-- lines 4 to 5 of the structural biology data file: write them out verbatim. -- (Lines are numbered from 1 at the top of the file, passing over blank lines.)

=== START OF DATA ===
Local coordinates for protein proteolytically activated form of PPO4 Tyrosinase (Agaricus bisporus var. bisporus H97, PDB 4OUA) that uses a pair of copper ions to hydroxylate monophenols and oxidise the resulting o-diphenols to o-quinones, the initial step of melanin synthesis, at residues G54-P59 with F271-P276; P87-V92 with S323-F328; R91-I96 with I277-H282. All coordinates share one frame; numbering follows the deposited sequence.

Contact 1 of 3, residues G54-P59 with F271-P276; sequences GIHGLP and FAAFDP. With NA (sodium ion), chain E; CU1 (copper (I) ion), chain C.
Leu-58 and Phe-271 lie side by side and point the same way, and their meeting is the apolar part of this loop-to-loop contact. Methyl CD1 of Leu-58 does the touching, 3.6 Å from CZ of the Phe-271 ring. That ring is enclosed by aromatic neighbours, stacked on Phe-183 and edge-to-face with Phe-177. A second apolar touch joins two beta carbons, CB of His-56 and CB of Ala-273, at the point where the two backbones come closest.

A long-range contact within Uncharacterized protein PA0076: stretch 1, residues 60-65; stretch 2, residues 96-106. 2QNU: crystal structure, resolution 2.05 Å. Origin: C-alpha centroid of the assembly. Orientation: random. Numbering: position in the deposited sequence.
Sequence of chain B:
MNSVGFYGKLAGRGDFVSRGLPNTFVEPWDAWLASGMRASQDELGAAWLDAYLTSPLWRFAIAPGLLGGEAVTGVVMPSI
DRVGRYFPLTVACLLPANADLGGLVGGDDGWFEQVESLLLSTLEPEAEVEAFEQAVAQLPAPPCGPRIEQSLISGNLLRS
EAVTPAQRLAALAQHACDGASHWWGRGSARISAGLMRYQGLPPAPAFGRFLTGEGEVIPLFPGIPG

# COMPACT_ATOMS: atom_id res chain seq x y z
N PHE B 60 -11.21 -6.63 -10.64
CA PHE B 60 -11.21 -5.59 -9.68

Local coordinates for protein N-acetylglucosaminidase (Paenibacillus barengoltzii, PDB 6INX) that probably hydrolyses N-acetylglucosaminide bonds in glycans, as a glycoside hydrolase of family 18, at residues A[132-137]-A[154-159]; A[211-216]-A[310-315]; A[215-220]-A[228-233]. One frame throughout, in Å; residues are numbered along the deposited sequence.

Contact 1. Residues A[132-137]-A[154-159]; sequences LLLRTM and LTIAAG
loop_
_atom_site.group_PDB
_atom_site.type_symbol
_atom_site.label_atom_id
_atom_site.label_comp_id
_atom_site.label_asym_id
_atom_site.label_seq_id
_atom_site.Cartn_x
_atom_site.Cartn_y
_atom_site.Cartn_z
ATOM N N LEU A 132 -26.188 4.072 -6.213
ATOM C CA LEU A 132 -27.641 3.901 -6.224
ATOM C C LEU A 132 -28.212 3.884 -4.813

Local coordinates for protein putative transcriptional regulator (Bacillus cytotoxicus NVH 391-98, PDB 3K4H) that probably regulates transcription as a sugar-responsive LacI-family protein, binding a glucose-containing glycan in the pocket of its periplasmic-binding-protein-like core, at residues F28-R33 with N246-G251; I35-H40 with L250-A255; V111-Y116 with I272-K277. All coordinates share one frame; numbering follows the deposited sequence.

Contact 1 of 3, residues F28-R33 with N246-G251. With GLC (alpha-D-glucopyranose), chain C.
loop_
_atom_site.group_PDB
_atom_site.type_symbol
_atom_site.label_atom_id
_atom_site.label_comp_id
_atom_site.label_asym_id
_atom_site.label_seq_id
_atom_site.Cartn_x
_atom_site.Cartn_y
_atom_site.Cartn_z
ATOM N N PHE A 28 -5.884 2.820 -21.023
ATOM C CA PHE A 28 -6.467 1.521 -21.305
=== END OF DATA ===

A long-range contact within Uncharacterized protein PA0076: stretch 1, residues 60-65; stretch 2, residues 96-106. 2QNU: crystal structure, resolution 2.05 Å. Origin: C-alpha centroid of the assembly. Orientation: random. Numbering: position in the deposited sequence.
Sequence of chain B: